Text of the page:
CONTENT WARNING: interpersonal violence, gender-based violence

In my time here at Carolina, I’ve been fortunate enough to develop many of my personal passions, and in some cases to a level of expertise. I’m a member of a sorority here on campus, which has opened doors of opportunities for me to learn and grow over the past four years. My junior year, I learned about, trained for, and joined a group called Delta Advocates.

Delta Advocates is the first (and only) group created on a college campus specifically by and for sorority women in an effort to advocate for those who have faced gender-based and/or interpersonal violence. Those who are selected as DA’s are thoroughly trained to be an empathetic and active listening resource as well as a person who gives support for anyone who seeks information on how to move forward from an instance of gender-based violence. The initial training involves participating in Haven and OneAct facilitations, a Delta Advocate weekend retreat, and biweekly meetings for the rest of the year to continue learning.

It’s safe to say that I have had knowledge on several facets of gender-based/interpersonal violence drilled into me as well as how to address them, but one subject my particular group of Delta Advocates liked to focus on and facilitate was the topic of Healthy Relationships.

I believe it’s always the right time to educate people about healthy relationships and identifying unhealthy relationship patterns, but especially around Valentine’s Day I find it appropriate to talk about something so on par with the subject of love but not as often addressed.

Generally, our facilitation goes a little bit like this:


Though the word “relationship” first elicits the idea of a romantic relationship, this is not the only type of relationship that exists in your life. You have many relationships: professional, familial, platonic, romantic, sexual, and so on. It’s important that every relationship you partake in is a healthy one.


There are a few necessary standards in every type of relationship for it to be considered “healthy”.

Here’s a list of qualities you should strive to exhibit in your relationships and to look for in others:

  • RESPECT: the simple “golden rule” we all learned in elementary school: treat others the way you would like to be treated.
  • HONESTY AND TRUST: this means that you/the person you’re in a relationship with should consistently say what you/they mean and do what you/they say.
  • EMPOWERMENT: you advocate for and respect yourself in the limits you set. If you are not comfortable with something, you should feel comfortable not to do it, and the person you’re engaging with should empower you for it.
  • CONSENT: It’s simple: only a “yes” means yes, any other answer is not acceptable to proceed. There should be no fear or pressure in your/their answer. Additionally, consent does not just concern sex- it can be as simple as borrowing a friends shirt or getting a hug from someone. There needs to be a mutual agreement about the terms and conditions of the situation.
  • COMMUNICATION: you should feel comfortable to be open and honest with any of the relationships you have.
  • EQUALITY: there is fairness and negotiation in the relationship, and both people share equal responsibilities. Obviously, this particular quality gets a bit more complicated with parent-child or boss-employee relationships, but what is most important about these kinds of relationships is that the power dynamic is acknowledged, but all other qualities listed above are exhibited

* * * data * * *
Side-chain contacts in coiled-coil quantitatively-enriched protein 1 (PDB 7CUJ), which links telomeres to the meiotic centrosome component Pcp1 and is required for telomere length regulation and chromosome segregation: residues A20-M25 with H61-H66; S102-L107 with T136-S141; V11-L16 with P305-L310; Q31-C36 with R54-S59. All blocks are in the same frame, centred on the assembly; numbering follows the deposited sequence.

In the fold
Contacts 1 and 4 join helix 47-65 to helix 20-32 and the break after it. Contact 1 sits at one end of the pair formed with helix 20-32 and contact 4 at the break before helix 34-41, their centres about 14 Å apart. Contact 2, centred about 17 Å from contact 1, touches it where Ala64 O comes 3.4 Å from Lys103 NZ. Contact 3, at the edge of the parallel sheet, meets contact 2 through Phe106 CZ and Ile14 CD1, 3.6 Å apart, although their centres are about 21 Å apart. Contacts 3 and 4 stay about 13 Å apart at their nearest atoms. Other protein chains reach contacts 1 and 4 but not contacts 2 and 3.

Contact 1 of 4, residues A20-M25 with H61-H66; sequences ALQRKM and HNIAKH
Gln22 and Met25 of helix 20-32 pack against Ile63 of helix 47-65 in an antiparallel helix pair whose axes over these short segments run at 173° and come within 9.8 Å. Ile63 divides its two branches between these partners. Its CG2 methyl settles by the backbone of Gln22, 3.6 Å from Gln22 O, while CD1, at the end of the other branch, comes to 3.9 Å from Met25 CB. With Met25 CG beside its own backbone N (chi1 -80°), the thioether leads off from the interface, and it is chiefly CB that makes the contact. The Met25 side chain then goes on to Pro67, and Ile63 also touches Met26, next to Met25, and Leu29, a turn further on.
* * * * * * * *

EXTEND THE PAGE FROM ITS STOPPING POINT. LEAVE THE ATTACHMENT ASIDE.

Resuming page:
When my DA group would facilitate discussions within our sorority, we would often have the group individually do this exercise. It’s important to know (with any relationship) where your limits are and what you’re looking for in the relationship. For a boss:

MUST HAVE: effective communication skills

PREFERRED: to be kind, and lead in a more “hands-on” manner, rather than completely authoritative, but this is not 100% necessary

DEAL BREAKER: if they exhibit any sort of discriminatory/inappropriate behavior towards my coworkers or me.

Every person’s columns will be completely different- and that’s exactly the point. If we know where our goals and limits lie, we are able to eventually only engage in relationships that exhibit the kind of behavior that’s important to us.


The Four Horsemen are four different tactics/qualities that exhibit unhealthy relationship behavior:

CRITICISM: this is a verbal attack on someone else’s character (not the same as constructive criticism).

CONTEMPT: attacking someone’s sense of self

DEFENSIVENESS: victimizing yourself

STONEWALLING: withdrawing from conversation or conflict (often known as the silent treatment)

Below is a helpful chart about the four horsemen with examples of how they might look or sound, and how to avoid them in your own relationships.


If you feel as if one or some of your current relationships exhibit some of these unhealthy patterns, it’s important to reach out if you have the ability and desire to do so. Obviously, I don’t have all resources available around the world, but you can most certainly talk to a guidance counselor, social worker, your local rape crisis center or the police and they will point you in the right direction for your particular situation.

In the case that you are a UNC student, here’s a list of resources:

Happy Valentines everyone, never forget that there is always someone there to help.

All images and information retrieved from:

Art of the day: I’ve always found this song to be beautiful and empowering, especially after knowing the message behind it. Kesha is an artist who has faced gender-based violence and discrimination and has found her voice (literally and figuratively) after coming out on the other side of the situation.


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